|Archbishop James Weisgerber (centre), and his adopted brothers Tobasonakwut Kinew, Bert Fontaine, Phil Fontaine and Fred Kelly dance around the Thunderbird House after the ceremony. Mike Deal / Winnipeg Free Press|
Former Assembly of First Nations national chief Phil Fontaine realized that not all Catholics are painted with the same brush.
He told the Winnipeg Free Press, April 25, that it was only a select few Catholics that caused him harm while in a residential school.
"I tarred everyone with the same brush — I was wrong, simply wrong," former Assembly of First Nations national chief Fontaine told a gathering of reconciliation at Thunderbird House. "I apologize. I say that from my heart."Fontaine, brother Bert Fontaine, and elders Fred Kelly and Tobasonakwut Kinew made Archbishop James Weisgerber, Archdiocese of Winnipeg, their brother as part of a traditional ceromony of reconciliation.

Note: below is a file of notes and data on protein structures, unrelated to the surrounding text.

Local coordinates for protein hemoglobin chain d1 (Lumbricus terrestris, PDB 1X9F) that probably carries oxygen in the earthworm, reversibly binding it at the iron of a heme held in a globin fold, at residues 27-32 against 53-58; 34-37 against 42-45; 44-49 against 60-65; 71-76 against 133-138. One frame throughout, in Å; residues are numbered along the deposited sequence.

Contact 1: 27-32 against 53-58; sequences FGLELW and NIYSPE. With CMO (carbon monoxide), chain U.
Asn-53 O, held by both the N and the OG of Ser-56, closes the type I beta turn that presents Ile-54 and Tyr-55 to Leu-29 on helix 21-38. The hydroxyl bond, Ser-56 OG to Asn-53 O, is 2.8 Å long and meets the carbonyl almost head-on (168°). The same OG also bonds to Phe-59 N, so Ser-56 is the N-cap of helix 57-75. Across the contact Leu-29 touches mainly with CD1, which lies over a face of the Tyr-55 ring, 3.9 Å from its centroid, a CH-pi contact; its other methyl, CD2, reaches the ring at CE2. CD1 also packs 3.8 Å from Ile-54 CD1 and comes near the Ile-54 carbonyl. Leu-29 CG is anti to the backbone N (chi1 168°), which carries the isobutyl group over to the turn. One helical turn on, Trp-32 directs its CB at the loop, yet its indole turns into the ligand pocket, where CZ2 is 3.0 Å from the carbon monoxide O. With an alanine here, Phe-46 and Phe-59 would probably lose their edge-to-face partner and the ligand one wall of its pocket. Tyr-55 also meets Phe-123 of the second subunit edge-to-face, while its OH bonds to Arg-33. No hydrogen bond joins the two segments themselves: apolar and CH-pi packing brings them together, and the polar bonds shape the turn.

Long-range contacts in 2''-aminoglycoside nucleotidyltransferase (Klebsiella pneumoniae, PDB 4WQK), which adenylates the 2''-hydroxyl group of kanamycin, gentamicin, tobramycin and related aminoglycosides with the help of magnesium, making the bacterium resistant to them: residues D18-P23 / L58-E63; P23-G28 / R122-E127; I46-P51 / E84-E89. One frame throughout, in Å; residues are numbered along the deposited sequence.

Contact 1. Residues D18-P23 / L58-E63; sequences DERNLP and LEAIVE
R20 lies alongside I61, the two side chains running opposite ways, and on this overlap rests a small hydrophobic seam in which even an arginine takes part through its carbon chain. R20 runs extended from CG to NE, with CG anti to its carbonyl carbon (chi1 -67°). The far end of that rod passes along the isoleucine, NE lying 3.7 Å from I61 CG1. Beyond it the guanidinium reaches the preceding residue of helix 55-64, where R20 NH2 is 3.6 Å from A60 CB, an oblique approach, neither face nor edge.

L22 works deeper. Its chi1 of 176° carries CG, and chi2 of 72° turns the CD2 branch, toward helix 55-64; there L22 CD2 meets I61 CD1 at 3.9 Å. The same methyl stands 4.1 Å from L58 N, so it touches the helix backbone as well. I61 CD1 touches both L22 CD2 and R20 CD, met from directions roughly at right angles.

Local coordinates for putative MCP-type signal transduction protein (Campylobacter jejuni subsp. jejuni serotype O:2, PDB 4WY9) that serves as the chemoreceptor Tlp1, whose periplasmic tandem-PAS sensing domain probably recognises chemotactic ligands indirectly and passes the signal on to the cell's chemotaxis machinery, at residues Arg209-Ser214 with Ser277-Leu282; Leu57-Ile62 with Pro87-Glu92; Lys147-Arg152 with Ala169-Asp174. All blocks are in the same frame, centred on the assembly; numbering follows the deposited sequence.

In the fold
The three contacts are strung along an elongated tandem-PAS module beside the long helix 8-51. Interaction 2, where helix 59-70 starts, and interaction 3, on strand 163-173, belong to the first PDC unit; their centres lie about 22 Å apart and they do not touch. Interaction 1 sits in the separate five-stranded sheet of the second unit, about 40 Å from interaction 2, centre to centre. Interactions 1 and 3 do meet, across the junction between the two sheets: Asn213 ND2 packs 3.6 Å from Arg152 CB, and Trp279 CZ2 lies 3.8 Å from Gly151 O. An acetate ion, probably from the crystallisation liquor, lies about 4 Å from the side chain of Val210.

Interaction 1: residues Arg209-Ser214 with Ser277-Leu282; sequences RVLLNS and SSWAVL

"I’m honoured to be here — this is an historic event," said Assembly of Manitoba Chiefs Grand Chief Derek Nepinak, who served as witness to the adoption.Fontaine has been critical of the Church in regards to his dark experiences while attending residential schools. He said that his public reaction over the schools overshadowed the work done by good people.
"My words have also hurt a lot of people, my bitterness, my anger. I was indiscriminate in my words."